Friday, August 13, 2010

Gary Palmer: Who do Americans trust?

  Do Americans trust Congress as a collective institution? Not according to a recent Gallup public opinion poll which showed that Americans rank Congress below Health Maintenance Organizations (HMOs), big business and organized labor. In fact, Congress is ranked dead last in the “confidence” category. The polling data shows only 11 percent have a “great deal” or “a lot of” confidence in Congress while half of Americans now say they have “very little” or “no” confidence in Congress.

  On the other hand, the most trusted institutions in the country are the military, the police, small businesses and the church. It must be a bit worrisome to liberals that the most trusted groups are the capitalists and the ones carrying guns or reading the Bible.

  Of the three branches of government, Congress was intended by the Founding Fathers to be the most responsive to the people. As the branch that makes the laws and appropriates our money, it is how the people govern themselves. If people have so little confidence in Congress as an institution, then they surely have little confidence that Congress is performing as it was intended to perform, and that is a reflection of its members.

  Consequently, what these polls reflect is a national disgust with the integrity and character of members of Congress, more so than with Congress as a functioning institution. For instance, a 2008 Gallup poll found that in terms honesty and ethics, only car salesmen, telemarketers and lobbyists ranked lower than Congressmen. Gallup did the survey again in 2009 and for the first time ever, a majority of Americans - 55 percent - gave members of the House of Representatives a “low” or “very low” rating for their honesty and ethical standards. Members of the House were at the very bottom of the ranking, below car salesmen and members of the U.S. Senate who ranked third from the bottom with 49 percent rating their trustworthiness as “low” or “very low.” By the way, the 2009 survey dropped lobbyists and telemarketers.

  A Rasmussen poll conducted July 31-August 1, 2010 verifies the low regard Americans have for members of Congress. Only 23 percent of the adults surveyed have a favorable opinion of members of Congress while 72 percent have an unfavorable view, including 45 percent who have a “very unfavorable” view of them.

  Rasmussen reports that those who start their own businesses are the most respected professionals, with 89 percent of those polled having a favorable impression of entrepreneurs who tied with small business owners for the top ranking. Pastors and religious leaders were third and once again, members of Congress came in last.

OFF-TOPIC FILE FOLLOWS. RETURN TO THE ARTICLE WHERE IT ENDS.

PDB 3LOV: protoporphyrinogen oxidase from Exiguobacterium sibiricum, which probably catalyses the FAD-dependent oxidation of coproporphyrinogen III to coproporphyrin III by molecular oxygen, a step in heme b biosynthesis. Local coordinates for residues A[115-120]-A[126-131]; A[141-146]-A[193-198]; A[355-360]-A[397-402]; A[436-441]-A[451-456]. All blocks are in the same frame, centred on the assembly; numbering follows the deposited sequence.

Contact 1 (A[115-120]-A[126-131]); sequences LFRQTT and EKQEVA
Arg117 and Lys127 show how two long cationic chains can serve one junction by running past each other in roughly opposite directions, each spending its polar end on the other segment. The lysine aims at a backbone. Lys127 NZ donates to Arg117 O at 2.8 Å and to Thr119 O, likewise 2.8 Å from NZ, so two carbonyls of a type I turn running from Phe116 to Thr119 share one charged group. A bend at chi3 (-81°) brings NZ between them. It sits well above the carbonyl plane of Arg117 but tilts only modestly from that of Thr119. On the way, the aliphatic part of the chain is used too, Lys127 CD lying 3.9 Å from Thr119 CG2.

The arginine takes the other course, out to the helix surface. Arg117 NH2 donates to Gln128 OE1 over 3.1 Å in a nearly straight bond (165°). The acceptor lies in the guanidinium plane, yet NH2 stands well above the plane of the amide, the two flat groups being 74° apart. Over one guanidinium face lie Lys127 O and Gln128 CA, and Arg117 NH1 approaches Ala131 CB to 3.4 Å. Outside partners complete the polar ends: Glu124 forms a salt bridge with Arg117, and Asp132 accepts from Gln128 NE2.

What should we make of such polls? The first thing that comes to mind is that we are sending the wrong people to Congress.

  A good case could be made that if the health care reform bill had been designed by the people Americans trust most—entrepreneurs, small business owners and health care professionals—we would have health care reform that patients can afford, that meets their needs and that will not bankrupt the country. Instead, we have what Congress best creates … a massive bureaucracy that will be perpetually issuing regulations that limit health care services while costing us trillions of dollars.

  Even though public opinion of Congress is at unprecedented lows, members of Congress may not have much to fear in the upcoming elections. The re-election rate for House members over the last 30 years is 94.5 percent. Even in the historic 1994 election in which the Republicans gained control of the House for the first time since 1952, the re-election rate was 90 percent. Only once since 1978 has it dropped below 90 percent and that was in 1992 when 88 percent of House members won re-election. The re-election rate for the U.S. Senate, while considerably lower at 83.3 percent, does not reflect much willingness by voters to change the nation’s course either.

  If the American public is disgusted with Congress, if Americans no longer trust Congress as an institution, and if Congressmen are the least respected professionals in the country, there is only one way to change that. As Plato said, “The punishment which the wise suffer who refuse to take part in the government, is to live under the government of worse men.”

  Most Americans are becoming aware that the only way to change Congress is to elect people with integrity, intelligence and the right ideas and values. Voters can curse the darkness, or in this case the members of Congress, or they can go vote on Election Day to elect candidates who will lead us back from the brink of bankruptcy and national ruin.

  About the author: Gary Palmer is president of the Alabama Policy Institute, a non-partisan, non-profit research and education organization dedicated to the preservation of free markets, limited government and strong families, which are indispensable to a prosperous society.

No comments:

Post a Comment